Offroad trailer build on 40's.

I have been lurking on here for quite a while, but now I am ready to final build a trailer. I am not really sure what you would call it other than multipurpose. I plan on using it for the following; Offroad camping, hauling crap to my cabin, and hauling luggage out of town to go Jeepin. It will spend a lot of time on the road between trails and will be used for longer offroad expeditions.

I have spent way too many hours searching this forum and there are some really impressive builds.I have 5 kids, so I cannot fit anything else in my Jeep at this point. My Jeep is a 2007 JKU with 1 ton axles, lockers, 40”tires, and a 430hp LS3 I put in two years ago.

The generic outline of the building is going to be as follows:

8x6.5 wheels
40” tires to match my Jeep
Timbren axles
Receiver tube all the way from front to back to allow towing through trailer
Lid on hydraulics with rack on it.
Removable rack above the lid

I intend to do the frame something like this


I expect it to turn out looking something like this.


In reviewing everything on here I have a few questions for some of the builders. In looking at some of the builds, the trailers seem way overbuilt. Some of these have to weigh ridiculous amounts.

1. Did you overbuild, ie tube size?
2. Why rooftop tents, other than cool factor? They are way bigger and more expensive than a tent on the ground?
3. What would you have done differently?
4. Would you have kept it simpler?

I don't want to waste a year building something that turn out to be overbuilt. I want lockable storage to go offroad with some racks to strap stuff to. Any builds I might not have found that I should look at?
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I think the issue of "overbuilding" is that I would say that the large majority of us are just amateur fabricators, and probably most are just afraid to underbuild. We're not engineers, we don't know the structural limits of the material, and say, even the confidence in our welds, and would rather not find out the hard way, like having the trailer break on the road while on a trip, or break while using it. An RTT rack breaking while you're sleeping on it can't be fun . Trying to fix a weak point is usually very time consuming, and can even cause a whole redesign/rebuild, which is money wasted.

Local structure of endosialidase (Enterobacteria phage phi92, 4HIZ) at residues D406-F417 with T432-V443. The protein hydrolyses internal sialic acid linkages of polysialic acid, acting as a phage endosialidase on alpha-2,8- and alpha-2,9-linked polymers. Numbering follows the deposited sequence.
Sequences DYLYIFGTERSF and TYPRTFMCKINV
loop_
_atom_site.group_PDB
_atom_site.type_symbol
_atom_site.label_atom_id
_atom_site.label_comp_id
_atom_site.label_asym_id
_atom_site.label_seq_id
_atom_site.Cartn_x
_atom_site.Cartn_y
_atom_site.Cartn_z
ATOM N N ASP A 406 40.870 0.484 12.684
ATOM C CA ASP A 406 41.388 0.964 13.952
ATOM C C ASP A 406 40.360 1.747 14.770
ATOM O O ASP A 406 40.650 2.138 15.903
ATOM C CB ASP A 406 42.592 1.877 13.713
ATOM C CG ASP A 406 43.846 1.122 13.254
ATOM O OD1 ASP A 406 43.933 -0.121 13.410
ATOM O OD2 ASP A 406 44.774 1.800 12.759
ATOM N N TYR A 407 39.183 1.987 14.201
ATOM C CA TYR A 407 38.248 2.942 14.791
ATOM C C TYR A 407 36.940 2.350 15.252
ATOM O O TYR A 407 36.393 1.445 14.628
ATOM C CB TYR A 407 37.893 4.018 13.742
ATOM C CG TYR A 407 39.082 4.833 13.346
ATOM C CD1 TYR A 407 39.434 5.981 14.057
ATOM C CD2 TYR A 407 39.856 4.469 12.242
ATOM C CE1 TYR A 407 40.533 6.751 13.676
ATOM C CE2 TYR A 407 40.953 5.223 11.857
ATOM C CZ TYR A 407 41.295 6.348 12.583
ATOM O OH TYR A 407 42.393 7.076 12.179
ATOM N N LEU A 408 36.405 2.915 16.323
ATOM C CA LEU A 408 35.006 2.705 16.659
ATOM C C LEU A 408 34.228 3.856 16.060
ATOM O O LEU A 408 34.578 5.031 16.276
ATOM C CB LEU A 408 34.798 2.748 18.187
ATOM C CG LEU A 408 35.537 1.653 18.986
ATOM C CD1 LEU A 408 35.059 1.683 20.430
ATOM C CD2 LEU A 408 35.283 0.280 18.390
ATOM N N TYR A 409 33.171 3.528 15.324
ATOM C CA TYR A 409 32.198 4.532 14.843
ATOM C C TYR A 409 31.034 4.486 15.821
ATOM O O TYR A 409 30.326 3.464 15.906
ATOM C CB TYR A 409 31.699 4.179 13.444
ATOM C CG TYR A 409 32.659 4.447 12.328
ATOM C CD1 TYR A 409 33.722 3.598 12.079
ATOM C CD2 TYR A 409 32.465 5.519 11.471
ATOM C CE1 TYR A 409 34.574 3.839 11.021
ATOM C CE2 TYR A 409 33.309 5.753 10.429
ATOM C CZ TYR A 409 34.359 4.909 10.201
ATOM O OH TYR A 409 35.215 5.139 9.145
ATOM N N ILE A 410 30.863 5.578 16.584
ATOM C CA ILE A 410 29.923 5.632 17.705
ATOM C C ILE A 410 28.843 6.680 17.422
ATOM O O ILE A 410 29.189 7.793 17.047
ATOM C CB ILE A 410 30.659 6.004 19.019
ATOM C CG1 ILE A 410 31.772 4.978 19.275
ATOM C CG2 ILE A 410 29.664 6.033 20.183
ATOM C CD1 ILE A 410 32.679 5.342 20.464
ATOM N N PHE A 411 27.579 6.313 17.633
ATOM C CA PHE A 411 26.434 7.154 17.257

I use an RTT for the ease of setup (especially at night and in the rain) and the waterproofness of it compared to a regular tent, and WAY more solid. We've been fine in many heavy wind storms that had destroyed neighbours/friends tents. I find it way more comfortable then a regular tent, and we've found it much warmer. We used it to sleep at a friends house for a party, while my girlfriends sister and her boyfriend slept in a regular tent on the ground. They found it cold even though they had an extension from the house to run a ceramic heater, and he had a toque on. Us, we use just regular bed sheets, had the 12v fan running cause we found it a little too warm.
Trailer frame is 2x4 1/8". RTT rack is all 2x2 1/8. In terms of being overbuild, I could of went thinner I've been told.
What would I of done differently? One thing I didn't see so much was my design being a tad too rear-heavy. I think it's more on how I put it together, cause it's not done and much of the work I did at the start was rearward, but last year I worked up forward of the axle and that rectified the issue, but I can't still put my spare tire on the rear of the trailer at this point; it's just too much weight too far behind, and it also means that I can't do a custom steel bumper like I wanted to cause that will just add more weight in the back.
I've thought about the teardrop style trailer, but it would make it significantly larger I think, and I also don't like the idea of having the bed as the storage area. Putting dirty storages boxes in, or wood, or the bugs from the wood that get into the bed, no thanks. Ya you could put a basket up front, but that would make it even LONGER. The day I have kids, I have a plan to maybe go that route, but at the moment, I love what I got.